Lack of land, regulatory barriers, and the dearth of affordable housing are all challenges that haunt the future of the building industry. But Kent W. Colton, senior scholar at the Harvard Joint Center for Housing Studies, thinks there's a bigger--if somewhat unexpected--challenge on the horizon: complacency.
"One of the biggest challenges is overcoming the complacency that exists because we've done so well in the last 50 years," says Colton, whose new book, Housing in the Twenty-First Century: Achieving Common Ground, (Harvard University Press, 2003, $39.50), takes a comprehensive look back at the housing industry's last half century and ahead to the future. "Homeownership is now 68 percent compared to the 50 percent range in the '40s. That's a significant increase, but it also means that ... there's less demand in a political sense to address the issues that still exist."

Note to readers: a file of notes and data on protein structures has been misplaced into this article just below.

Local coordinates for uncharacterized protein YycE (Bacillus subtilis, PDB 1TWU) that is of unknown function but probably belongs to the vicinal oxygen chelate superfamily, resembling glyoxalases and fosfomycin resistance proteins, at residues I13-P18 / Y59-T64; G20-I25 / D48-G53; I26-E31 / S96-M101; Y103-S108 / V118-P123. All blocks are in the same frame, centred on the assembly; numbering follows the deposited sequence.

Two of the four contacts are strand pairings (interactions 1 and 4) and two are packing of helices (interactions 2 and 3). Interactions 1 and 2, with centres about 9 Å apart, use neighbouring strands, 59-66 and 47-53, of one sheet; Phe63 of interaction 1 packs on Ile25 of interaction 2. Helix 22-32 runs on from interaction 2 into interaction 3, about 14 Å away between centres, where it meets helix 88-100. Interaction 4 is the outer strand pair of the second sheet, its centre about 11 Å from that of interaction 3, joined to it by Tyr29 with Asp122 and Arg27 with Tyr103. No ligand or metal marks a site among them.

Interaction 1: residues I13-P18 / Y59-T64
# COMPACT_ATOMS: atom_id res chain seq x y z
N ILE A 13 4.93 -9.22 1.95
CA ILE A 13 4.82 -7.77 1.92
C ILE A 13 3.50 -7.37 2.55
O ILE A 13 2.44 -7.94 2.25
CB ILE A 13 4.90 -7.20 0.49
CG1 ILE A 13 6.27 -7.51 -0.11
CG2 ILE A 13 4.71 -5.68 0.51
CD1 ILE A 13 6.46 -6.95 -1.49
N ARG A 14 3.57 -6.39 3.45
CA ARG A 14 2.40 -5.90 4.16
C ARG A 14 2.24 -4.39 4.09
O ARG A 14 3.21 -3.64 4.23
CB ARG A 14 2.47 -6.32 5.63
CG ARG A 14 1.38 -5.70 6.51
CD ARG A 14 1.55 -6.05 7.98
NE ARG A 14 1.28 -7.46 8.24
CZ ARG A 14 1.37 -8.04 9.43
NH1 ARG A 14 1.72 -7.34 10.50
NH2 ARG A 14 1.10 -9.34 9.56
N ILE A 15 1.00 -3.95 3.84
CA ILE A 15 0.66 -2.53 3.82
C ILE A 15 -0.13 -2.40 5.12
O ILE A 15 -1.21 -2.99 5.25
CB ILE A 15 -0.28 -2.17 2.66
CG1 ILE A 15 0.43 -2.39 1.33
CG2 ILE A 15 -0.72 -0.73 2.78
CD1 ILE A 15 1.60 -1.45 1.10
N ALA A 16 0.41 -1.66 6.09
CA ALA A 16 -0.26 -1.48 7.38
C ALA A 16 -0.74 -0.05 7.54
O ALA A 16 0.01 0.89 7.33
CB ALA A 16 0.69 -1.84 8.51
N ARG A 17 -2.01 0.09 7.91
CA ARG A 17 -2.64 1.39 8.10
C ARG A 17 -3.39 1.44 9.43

Colton also points to the rise of partisanship and the inevitable inability to achieve common ground as another cause for concern.
"Back in the late '40s, when the GIs came back from the war, there was clearly a sense that we needed to build more housing, and we really found clear bipartisan approval in congress to move forward," says Colton. "But beginning in the '70s you began to have a range of participants who were interested in other issues; stopping growth, protecting the environment, decreasing tax burdens, etc. If everybody argues about their differences then it makes it easy for those who oppose housing to achieve their objectives. We've got to find a way to achieve common ground."